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How to age beef

If you’ve ever tasted a thick prime steak dry-aged 4 to 6 weeks (and reverse seared), you’ve come pretty close to heaven on earth. One of the best dry-aged beef purveyors we know is Chicago Steak Company. We asked Chicago Steak CEO Matt Crowley to share his thoughts on the difference between dry- and wet-aged beef and how to dry-age beef at home.

If you’ve bought a steak from a grocery store, there’s a good chance you’ve purchased a wet-aged steak. Unlike dry-aging, which is centuries old, wet-aging is a relatively new technique, invented in the 1950s.

Wet-aging involves vacuum sealing steaks—the same method used to prevent freezer burn when freezing meat. Though some people prefer wet-aged steaks, most Americans prefer dry-aged beef. Without oxygen, the chemical changes that need to occur for dry-aged taste just aren’t possible. While a small amount of enzymatic changes can happen in wet-aged beef, the overall change is minimal. This leaves wet-aged steaks with a more metallic, “bloody” taste, while dry-aged steaks have richer, fuller-bodied, and more complex umami flavors.

Wet-aging is popular with many grocery stores because it is a far less expensive process than dry-aging. While dry-aging typically takes 4-6 weeks, requires specialized aging lockers, and causes product loss due to trimming and evaporation, wet-aging takes less time, less equipment, and causes no loss of product. As a result, wet-aged beef is easier to find and cheaper to buy.

Misconceptions About Dry Aging

While it’s possible to dry-age beef at home, it is far more difficult and involved than some guides (including several online) would lead you to believe.

One popular misconception is that you can dry-age steaks by lining them with cheesecloth or paper towel, then leaving them in your fridge for four to seven days. While this method dehydrates steaks (which can heighten flavor intensity), it does not properly age them. Beef needs to be aged for at least 14 days for enzymes to properly tenderize fibers, and needs to be aged for at least 21 days for complex flavors to develop. One week in a fridge—cheesecloth or no cheesecloth—won’t make that happen.

Instead, dry-aging takes dedicated equipment, time, and large, primal cuts.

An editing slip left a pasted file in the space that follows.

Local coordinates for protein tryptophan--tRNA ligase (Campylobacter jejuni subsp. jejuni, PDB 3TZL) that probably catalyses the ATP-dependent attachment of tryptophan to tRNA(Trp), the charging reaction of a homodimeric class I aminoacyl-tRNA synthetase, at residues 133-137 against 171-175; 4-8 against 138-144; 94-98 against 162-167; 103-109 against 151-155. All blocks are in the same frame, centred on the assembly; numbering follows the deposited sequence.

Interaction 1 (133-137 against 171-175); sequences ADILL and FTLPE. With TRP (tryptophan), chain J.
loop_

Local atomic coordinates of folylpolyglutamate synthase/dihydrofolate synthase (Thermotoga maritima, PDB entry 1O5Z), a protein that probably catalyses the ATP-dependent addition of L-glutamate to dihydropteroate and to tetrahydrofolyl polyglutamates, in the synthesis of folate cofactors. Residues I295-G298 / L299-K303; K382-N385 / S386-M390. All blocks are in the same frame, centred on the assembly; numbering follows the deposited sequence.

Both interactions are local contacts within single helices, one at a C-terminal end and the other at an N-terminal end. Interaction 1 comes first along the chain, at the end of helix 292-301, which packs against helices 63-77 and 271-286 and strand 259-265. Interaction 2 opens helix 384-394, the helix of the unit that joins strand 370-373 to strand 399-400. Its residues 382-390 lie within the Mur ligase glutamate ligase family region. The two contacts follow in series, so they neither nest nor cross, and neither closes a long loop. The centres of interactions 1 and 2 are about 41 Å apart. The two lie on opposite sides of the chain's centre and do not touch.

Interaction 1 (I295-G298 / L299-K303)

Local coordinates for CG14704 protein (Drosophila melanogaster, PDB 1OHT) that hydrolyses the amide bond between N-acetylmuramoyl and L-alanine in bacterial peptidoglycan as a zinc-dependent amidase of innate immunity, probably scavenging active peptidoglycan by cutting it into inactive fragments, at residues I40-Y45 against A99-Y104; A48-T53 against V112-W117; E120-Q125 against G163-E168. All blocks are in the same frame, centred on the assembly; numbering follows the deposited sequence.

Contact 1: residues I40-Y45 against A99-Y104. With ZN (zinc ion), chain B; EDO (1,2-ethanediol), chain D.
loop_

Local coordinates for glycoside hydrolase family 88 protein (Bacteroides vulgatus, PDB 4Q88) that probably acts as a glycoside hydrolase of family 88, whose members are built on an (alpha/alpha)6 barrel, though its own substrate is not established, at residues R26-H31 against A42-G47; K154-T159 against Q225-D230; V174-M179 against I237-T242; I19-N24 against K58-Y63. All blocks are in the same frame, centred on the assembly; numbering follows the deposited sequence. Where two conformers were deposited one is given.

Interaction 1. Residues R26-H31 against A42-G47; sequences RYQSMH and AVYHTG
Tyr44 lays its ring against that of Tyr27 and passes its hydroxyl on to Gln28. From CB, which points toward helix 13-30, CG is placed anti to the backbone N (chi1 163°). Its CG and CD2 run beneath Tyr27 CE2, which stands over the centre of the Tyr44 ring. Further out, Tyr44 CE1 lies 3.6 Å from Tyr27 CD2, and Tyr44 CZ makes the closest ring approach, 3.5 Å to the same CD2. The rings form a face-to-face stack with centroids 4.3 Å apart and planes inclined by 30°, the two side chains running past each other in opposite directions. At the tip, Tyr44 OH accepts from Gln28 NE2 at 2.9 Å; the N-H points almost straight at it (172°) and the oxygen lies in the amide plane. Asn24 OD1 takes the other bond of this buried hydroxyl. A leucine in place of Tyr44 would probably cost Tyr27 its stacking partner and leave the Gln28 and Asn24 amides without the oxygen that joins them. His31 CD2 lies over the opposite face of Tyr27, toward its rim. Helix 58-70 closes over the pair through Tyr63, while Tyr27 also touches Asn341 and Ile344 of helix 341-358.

What You Need to Dry-Age Beef

If you want to dry-age beef at home, you’ll need to start out with a large cut of top-grade, USDA Prime beef. Dry-aging needs to be done before a roast is cut into individual steaks, so go with something like a large rib roast, three ribs minimum. Also, be sure to buy a cut that still has a thick cap of fat on its exterior. This way, that side will only lose fat when you trim the exterior at the end of the aging process.

You’ll then need the following equipment: a dedicated refrigerator, a small fan, a tray, and a wire cooking rack.

Note: Do not age beef in a fridge with other foods, as your beef will pick up flavors from those foods and vice versa. Dry-aging in a multi-use fridge will also throw off moisture levels. The need for a dedicated fridge is the biggest challenge and added cost to at-home dry-aging.

How to Dry-Age Beef at Home

  1. First, select your fridge and set up a small, electric fan inside to maintain airflow. Next, put a wire rack on top of a tray. The tray is to collect any drippings. Make sure the bottom of the rack is elevated so that airflow is possible on all sides of the beef.
  2. Set your cut of beef on top of the wire rack. Then, slide the tray, rack, and beef into the fridge and wait. Wait 2-4 weeks if you’re only looking for added tenderness, 4-6 weeks for that famous dry-aged taste, and 6-8 (or more) weeks if you’re looking to develop some seriously funky aromas and flavors. While it is okay to check on your beef occasionally, remember that every time you open your fridge’s door you throw off moisture levels and invite unwanted odors in.